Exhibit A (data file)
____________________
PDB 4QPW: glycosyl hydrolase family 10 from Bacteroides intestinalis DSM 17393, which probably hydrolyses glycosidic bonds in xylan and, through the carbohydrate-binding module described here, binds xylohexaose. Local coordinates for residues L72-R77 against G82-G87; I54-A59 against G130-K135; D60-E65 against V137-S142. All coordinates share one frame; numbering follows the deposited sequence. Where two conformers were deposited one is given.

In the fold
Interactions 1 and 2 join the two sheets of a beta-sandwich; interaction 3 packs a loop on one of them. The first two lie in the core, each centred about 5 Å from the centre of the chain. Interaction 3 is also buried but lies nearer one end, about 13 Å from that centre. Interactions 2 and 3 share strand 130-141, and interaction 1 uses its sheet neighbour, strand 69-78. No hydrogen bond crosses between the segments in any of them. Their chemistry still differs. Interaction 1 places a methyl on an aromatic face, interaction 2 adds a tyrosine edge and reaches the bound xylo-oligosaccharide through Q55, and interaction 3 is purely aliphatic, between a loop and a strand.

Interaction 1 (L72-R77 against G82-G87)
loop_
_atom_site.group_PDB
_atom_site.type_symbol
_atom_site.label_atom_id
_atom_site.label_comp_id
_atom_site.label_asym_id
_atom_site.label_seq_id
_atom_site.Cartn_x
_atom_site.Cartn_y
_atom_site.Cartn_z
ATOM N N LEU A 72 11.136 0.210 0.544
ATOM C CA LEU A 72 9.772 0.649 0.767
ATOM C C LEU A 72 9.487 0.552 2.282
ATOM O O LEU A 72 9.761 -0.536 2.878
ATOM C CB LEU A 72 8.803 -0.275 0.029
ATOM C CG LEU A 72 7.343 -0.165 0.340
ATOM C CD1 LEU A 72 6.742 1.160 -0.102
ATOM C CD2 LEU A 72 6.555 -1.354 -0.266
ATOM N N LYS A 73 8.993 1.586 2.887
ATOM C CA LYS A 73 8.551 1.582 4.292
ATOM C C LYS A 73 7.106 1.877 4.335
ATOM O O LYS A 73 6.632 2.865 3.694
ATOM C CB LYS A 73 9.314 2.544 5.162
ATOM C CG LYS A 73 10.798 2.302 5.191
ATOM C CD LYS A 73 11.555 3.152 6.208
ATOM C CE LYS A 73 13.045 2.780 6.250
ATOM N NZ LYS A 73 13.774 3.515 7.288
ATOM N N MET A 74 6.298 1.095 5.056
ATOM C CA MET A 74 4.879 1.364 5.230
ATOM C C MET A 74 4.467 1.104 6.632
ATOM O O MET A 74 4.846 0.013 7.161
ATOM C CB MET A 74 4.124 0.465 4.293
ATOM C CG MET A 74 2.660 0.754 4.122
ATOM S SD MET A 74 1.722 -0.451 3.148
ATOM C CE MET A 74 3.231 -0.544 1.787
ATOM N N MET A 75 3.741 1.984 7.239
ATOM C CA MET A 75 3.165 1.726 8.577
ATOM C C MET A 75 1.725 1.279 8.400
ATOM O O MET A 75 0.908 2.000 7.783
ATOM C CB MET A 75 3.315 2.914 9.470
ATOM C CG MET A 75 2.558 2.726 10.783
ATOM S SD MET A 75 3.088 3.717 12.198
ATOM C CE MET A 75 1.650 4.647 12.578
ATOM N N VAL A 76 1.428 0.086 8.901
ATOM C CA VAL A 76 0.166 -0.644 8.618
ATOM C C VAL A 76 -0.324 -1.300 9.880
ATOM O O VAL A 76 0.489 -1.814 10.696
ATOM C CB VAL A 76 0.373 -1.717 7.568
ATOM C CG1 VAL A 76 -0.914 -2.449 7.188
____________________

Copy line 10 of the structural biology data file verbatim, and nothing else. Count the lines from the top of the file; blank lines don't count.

_atom_site.label_asym_id